If you are trying to select text to create highlights or citations, remember that you must now click or tap on the first word, and then click or tap on the last word.
One moment ...
Default project is now your active project.
Project items

Items saved from this article

This article has been saved
Highlights (0)
Some of your highlights are legacy items.

Highlights saved before July 30, 2012 will not be displayed on their respective source pages.

You can easily re-create the highlights by opening the book page or article, selecting the text, and clicking “Highlight.”

Citations (0)
Some of your citations are legacy items.

Any citation created before July 30, 2012 will labeled as a “Cited page.” New citations will be saved as cited passages, pages or articles.

We also added the ability to view new citations from your projects or the book or article where you created them.

Notes (0)
Bookmarks (0)

You have no saved items from this article

Project items include:
  • Saved book/article
  • Highlights
  • Quotes/citations
  • Notes
  • Bookmarks
Notes
Cite this article

Cited article

Style
Citations are available only to our active members.
Sign up now to cite pages or passages in MLA, APA and Chicago citation styles.

(Einhorn, 1992, p. 25)

(Einhorn 25)

1

1. Lois J. Einhorn, Abraham Lincoln, the Orator: Penetrating the Lincoln Legend (Westport, CT: Greenwood Press, 1992), 25, http://www.questia.com/read/27419298.

Cited article

Clinton Council Drafts Principles on Development Group Is Charged with Ensuring Economic Growth, Saving Resources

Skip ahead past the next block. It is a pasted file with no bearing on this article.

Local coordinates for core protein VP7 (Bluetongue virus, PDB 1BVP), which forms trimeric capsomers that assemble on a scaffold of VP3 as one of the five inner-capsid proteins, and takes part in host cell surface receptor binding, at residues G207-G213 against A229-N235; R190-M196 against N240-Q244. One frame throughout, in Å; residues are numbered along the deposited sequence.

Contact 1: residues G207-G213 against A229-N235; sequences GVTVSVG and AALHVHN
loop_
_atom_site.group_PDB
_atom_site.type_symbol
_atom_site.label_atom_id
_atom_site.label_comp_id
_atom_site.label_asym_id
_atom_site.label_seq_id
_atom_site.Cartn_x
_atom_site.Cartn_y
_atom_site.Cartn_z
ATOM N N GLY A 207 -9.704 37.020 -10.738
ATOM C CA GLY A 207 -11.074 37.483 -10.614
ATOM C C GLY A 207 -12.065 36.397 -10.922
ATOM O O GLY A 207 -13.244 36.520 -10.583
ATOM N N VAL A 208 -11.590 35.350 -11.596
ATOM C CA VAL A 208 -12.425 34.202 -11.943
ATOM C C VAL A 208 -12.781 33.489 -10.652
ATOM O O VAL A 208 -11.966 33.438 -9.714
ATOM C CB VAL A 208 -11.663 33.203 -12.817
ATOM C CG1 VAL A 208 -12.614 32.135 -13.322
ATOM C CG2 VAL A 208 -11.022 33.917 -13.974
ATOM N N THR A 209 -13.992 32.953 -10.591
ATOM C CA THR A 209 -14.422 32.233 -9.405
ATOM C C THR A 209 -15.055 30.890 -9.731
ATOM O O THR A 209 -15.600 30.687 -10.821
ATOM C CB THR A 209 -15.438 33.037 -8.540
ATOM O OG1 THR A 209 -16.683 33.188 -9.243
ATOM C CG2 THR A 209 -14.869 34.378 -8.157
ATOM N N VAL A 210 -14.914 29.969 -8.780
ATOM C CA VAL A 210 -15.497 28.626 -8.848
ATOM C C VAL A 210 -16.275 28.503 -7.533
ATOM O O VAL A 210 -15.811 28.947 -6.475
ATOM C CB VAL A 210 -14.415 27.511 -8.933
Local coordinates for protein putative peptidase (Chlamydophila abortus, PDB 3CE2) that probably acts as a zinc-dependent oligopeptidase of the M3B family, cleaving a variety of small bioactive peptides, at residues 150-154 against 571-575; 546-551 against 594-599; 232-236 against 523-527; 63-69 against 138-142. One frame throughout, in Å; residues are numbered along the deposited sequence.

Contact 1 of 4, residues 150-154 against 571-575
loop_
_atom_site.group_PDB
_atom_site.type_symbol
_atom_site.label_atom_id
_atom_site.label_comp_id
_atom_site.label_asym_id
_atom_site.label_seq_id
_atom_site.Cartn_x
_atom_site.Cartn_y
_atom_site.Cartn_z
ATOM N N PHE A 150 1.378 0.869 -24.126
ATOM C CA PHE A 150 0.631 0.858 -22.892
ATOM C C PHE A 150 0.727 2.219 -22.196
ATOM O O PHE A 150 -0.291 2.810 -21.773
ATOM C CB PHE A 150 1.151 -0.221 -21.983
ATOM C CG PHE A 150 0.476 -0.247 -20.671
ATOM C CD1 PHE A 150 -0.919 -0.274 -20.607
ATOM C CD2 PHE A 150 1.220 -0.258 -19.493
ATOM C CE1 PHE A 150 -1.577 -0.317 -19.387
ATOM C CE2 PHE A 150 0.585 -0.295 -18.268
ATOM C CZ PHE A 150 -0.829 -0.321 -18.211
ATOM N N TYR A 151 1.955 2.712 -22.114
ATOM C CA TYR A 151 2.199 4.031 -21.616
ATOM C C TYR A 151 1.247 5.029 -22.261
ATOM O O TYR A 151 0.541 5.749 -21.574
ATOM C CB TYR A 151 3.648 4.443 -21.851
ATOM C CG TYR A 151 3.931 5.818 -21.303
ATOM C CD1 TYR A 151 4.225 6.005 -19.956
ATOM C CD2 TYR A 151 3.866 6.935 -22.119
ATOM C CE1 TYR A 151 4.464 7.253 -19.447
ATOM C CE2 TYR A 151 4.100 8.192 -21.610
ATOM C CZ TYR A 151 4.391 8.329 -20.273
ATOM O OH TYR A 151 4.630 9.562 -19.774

Settings

Settings

Typeface
Text size Smaller Larger Reset View mode
Search within

Search within this article

Look up

Look up a word

  • Dictionary
  • Thesaurus
Please submit a word or phrase above.
Print this page

Print this page

Why can't I print more than one page at a time?

Help
Full screen

matching results for page

    Questia reader help

    How to highlight and cite specific passages

    1. Click or tap the first word you want to select.
    2. Click or tap the last word you want to select, and you’ll see everything in between get selected.
    3. You’ll then get a menu of options like creating a highlight or a citation from that passage of text.

    OK, got it!

    Cited passage

    Style
    Citations are available only to our active members.
    Sign up now to cite pages or passages in MLA, APA and Chicago citation styles.

    "Portraying himself as an honest, ordinary person helped Lincoln identify with his audiences." (Einhorn, 1992, p. 25).

    "Portraying himself as an honest, ordinary person helped Lincoln identify with his audiences." (Einhorn 25)

    "Portraying himself as an honest, ordinary person helped Lincoln identify with his audiences."1

    1. Lois J. Einhorn, Abraham Lincoln, the Orator: Penetrating the Lincoln Legend (Westport, CT: Greenwood Press, 1992), 25, http://www.questia.com/read/27419298.

    Cited passage

    Thanks for trying Questia!

    Please continue trying out our research tools, but please note, full functionality is available only to our active members.

    Your work will be lost once you leave this Web page.

    For full access in an ad-free environment, sign up now for a FREE, 1-day trial.

    Already a member? Log in now.